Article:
29 December 2014 ~ Comments Off


One of my main methods of exercise lately has been jogging. It’s a struggle every time, but it’s also produced the greatest results, so I keep trying in spite of the pain and frustration.

One of my jogging routes is slightly longer, taking me back around a set of sports fields instead of just looping the tidy lake adjacent to our neighborhood. I usually skip the fields after dark, but twice during Christmas week I found myself out running just before sunset, so I took the scenic route.

The funny thing about the sports-field run is that it’s equal parts inspiring and depressing. Or maybe “depressing” isn’t the right word. Maybe it’s equal parts positively and negatively inspiring. Ringing the fields is a paved trail, and beyond that are woods. Granted, they aren’t thick woods (you can plainly see the houses on the other side) but they still make me think about disappearing into them. Could I run off and never be found? I thought to myself on each of those two runs last week. The problem I found within those thoughts was that I’d still be conscious. I’d be missing, not gone. I’d still know where I was, so I could never truly disappear. And that was what I wanted to do. Not just run away from my home and my work and my problems, but actually be gone and done.

In the midst of those dark thoughts, the positive inspiration came in the light and shadows of the “golden hour.” As dull and dead as a winter soccer field looks, there’s nothing quite like the warmth of the setting sun to light it on fire. I snapped several photos of this oft-missed everyday spectacle with my phone, snapping over my shoulder to capture my shadow running beside me.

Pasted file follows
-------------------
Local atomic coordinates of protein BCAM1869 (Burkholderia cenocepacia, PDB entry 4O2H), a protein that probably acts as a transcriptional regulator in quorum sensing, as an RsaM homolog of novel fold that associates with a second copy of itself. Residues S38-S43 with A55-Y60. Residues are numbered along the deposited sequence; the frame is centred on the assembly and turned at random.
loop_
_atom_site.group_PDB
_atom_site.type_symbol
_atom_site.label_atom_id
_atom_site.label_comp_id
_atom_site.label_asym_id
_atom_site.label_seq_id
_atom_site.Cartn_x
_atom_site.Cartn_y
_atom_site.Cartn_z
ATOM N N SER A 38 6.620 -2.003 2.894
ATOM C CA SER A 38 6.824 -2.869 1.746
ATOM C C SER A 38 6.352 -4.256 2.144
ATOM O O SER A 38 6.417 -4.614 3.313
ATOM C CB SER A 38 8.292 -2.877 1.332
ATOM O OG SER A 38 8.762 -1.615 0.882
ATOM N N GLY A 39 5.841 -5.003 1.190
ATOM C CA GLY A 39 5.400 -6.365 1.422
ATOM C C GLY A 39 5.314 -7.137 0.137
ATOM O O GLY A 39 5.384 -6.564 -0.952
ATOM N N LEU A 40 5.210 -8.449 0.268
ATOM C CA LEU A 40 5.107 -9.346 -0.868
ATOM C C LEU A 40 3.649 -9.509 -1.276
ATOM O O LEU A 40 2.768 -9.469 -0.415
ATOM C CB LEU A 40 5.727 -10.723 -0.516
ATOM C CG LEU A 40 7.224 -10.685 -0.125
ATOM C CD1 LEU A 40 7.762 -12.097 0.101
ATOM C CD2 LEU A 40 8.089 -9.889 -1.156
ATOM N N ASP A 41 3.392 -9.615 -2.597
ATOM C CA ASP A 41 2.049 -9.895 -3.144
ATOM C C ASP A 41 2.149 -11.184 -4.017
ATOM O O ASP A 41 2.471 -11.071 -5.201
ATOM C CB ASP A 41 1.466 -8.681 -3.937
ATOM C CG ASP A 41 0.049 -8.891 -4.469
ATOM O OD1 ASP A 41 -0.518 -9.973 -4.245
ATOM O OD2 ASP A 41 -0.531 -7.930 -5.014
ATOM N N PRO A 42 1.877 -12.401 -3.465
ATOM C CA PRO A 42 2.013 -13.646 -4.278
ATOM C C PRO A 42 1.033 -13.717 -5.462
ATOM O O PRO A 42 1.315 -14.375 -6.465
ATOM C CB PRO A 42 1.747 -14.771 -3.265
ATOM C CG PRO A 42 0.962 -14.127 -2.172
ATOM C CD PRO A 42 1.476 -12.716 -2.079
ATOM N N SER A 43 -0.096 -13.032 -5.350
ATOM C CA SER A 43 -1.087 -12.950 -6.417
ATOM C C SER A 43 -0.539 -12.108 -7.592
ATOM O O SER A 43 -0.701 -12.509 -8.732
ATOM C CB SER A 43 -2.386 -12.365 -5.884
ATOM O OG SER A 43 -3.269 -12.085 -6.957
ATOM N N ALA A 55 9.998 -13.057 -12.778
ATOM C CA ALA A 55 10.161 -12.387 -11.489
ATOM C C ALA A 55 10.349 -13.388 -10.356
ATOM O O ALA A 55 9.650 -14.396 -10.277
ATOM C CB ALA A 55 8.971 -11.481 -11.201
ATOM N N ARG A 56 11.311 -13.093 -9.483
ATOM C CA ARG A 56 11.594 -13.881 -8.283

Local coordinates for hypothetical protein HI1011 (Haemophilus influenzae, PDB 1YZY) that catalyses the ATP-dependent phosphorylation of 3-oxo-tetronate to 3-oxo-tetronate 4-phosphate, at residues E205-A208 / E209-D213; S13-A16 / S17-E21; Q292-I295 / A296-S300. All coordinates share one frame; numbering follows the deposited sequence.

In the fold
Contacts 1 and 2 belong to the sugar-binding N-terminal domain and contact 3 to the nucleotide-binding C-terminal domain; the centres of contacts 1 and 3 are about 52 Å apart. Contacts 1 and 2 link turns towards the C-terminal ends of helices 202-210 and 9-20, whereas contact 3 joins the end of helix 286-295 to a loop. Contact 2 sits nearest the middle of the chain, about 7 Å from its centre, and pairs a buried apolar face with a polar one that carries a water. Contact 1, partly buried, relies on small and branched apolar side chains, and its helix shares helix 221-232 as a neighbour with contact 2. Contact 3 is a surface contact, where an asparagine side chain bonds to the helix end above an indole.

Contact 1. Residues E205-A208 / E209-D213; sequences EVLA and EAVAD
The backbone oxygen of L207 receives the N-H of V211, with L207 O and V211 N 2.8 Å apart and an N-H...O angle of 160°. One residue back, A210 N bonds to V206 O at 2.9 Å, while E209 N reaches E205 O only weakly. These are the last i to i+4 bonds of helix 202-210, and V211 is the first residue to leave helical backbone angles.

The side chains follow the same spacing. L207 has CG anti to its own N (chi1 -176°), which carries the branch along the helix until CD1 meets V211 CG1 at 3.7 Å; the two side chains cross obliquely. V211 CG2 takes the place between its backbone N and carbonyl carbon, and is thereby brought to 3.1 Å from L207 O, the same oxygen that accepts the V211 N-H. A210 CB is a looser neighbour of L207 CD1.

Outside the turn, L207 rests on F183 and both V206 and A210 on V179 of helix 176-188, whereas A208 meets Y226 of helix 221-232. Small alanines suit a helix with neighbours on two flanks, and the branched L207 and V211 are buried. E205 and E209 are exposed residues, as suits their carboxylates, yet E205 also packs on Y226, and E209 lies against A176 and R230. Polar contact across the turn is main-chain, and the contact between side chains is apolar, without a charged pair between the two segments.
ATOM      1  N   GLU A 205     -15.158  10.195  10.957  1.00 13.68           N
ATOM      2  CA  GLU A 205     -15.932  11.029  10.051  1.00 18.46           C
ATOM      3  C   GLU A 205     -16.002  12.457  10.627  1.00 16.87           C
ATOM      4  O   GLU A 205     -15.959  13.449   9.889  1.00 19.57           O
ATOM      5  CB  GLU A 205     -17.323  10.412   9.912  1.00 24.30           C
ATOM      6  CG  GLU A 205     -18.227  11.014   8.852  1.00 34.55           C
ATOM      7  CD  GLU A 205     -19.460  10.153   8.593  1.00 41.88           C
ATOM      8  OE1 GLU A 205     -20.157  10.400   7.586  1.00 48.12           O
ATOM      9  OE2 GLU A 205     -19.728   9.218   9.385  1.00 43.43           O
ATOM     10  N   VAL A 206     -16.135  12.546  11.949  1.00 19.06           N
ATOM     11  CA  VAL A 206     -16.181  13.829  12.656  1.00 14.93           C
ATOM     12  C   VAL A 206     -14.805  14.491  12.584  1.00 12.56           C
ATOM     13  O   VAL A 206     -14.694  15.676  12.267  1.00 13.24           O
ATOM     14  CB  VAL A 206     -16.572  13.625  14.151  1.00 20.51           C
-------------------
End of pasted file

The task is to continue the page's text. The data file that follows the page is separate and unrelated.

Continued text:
And while just a moment before I’d been contemplating my escape from this life, I found myself suddenly filled with the sun’s warm light. No longer enjoying the single track I’d had looping on my iPhone all run, I switched over to Shuffle and was immediately blasted with Calling Glory’s “Don’t Give Up.” And as lame and clichéd as it was, I lifted up my face and started running. I thought about the faith I used to have in something bigger than me. I remembered the strength that it gave me. I don’t have that faith anymore. I realized it never made me feel as though everything was going to be okay in the end. In fact, everything is just as not-okay today as it was back then. But I remember when those fiery sunsets used to feel like smoke signals from the Great Beyond. I remember when the right song coming on at the right time felt like a letter straight from God to my aching heart and floundering spirit.

I know these are mere coincidences. But I also know that they buoyed me enough to keep me from disappearing into the woods last week. And if that’s what keeps me here from day to day, maybe it’s enough.

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